BY GEORGE WEEKSTraverse City Record-Eagle
Straight-talking retired Justices Sandra Day O’Connor of the U.S. Supreme Court and Elizabeth A. Weaver of the Michigan Supreme Court have much in common, most notably commendable efforts to reform state-level judicial selection, protect fair and impartial courts, and forge stronger campaign disclosure laws.
Before becoming justices, both were elected county judges and then state appeals court judges — O’Connor in Arizona before her 1981 appointment by President Ronald Reagan as the first woman named to the Supreme Court.
O’Connor retired in 2006; is honorary chair of Justice at Stake, which sounds alarms about threats to impartial justice; and recently was honorary chair of a task force formed to examine how Michigan chooses state justices and appeals judges.
A big difference — beyond the fact that the U.S. court functions far more smoothly than the state’s — is that ex-Chief Justice Weaver, who retired from Michigan’s high court in 2010 after nearly 16 years as an elected Republican member, is far more provocative than O’Connor.
Weaver asserts: “The Michigan Supreme Court was politicized, became at times disorderly, unjust, unprofessional, and like other branches, created its own expensive spin machine.”
Those views are underscored by the title of Weaver’s lengthy book (expected to exceed 800 pages when all photos are inserted) just now in pre-publication release — “Judicial Deceit: Tyranny and Unnecessary Secrecy at the Michigan Supreme Court.”
In her first paragraph, the former Leelanau County probate judge said the book is filled with examples representing “just a little more of what I have called the tip of the iceberg—a most dangerous iceberg of misuse and abuse of government power.”
The most important aspect of the book, beyond its interesting nuggets of news disclosures and rehashing of court in-fighting, is Weaver’s seven-point plan for reform.
I particularly like the proposed requirement for transparency and accountably in campaign finance reporting (“Allow no secret or unnamed contributors.”), and elimination of party nominations to get on the ballot (I have long lamented folly of having partisan nominations to get on the nonpartisan judicial ballot.).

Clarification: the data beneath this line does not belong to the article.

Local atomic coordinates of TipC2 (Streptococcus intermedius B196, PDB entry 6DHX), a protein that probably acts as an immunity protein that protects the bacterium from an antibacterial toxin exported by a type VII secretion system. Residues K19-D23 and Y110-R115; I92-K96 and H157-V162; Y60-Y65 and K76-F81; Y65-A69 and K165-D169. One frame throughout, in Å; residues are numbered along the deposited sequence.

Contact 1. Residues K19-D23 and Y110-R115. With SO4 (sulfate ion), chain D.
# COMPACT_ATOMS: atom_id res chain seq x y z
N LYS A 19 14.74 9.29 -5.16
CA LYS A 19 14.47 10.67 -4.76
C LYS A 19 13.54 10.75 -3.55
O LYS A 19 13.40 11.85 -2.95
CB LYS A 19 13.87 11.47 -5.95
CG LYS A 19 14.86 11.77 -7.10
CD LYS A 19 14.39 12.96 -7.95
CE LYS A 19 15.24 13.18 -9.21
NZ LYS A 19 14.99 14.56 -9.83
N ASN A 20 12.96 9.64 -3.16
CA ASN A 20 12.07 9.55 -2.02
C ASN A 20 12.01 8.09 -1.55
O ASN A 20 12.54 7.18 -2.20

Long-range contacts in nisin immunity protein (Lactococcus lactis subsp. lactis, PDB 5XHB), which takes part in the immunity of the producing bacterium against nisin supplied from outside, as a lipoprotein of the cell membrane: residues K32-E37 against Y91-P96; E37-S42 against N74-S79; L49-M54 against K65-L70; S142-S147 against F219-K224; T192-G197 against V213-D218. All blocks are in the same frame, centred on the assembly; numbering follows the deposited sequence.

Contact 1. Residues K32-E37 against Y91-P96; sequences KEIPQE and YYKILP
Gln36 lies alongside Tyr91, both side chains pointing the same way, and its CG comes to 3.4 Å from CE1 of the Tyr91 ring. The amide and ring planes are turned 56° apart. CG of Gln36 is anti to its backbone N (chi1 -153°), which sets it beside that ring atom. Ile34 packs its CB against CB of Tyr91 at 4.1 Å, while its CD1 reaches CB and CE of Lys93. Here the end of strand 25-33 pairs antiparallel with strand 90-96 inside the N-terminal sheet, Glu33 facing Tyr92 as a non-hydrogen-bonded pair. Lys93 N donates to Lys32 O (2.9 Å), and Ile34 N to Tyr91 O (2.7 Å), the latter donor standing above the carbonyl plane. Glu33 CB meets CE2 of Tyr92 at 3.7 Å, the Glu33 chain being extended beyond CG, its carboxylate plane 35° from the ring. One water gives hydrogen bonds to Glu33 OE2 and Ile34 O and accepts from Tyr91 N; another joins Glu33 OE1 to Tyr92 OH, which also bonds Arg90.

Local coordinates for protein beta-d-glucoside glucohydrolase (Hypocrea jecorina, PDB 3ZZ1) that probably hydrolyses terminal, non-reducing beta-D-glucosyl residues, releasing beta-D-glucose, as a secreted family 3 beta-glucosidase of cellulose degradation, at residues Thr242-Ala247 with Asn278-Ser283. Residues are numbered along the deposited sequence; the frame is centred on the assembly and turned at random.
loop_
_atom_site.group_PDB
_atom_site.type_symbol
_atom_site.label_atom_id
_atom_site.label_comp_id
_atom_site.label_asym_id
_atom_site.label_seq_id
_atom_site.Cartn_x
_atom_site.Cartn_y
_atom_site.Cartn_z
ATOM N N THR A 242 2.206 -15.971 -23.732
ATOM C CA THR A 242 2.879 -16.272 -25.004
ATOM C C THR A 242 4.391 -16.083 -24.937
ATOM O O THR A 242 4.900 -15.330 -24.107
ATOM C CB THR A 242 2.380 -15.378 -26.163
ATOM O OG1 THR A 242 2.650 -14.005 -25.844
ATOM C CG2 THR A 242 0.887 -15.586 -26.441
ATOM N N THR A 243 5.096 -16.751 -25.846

Weaver’s co-author is David B. Schock, a former Hope College professor and multi-media talent who writes, films documentaries and conducts penetrating interviews. I found it interesting that Schock, a former associate of the late Russell Kirk, famed author of The Conservative Mind, had this concluding comment:
“The ongoing and pervasive deceits at the Michigan Supreme Court may leave one incredulous. Once you recognize the lies, you wonder how in the world the majority carried it off so long and with such impunity.
“I believe it comes to a matter of words. The Republican majority has repeatedly announced its dedication to conservative principles. But what kind of conservative would do what they have done? It really doesn’t take much to reveal their position.”
As I have noted here over the years, much of Weaver’s criticism was of Republicans appointed by ex-Gov. John Engler. To her credit, the book includes numerous quotes from them critical of her, including those in press accounts.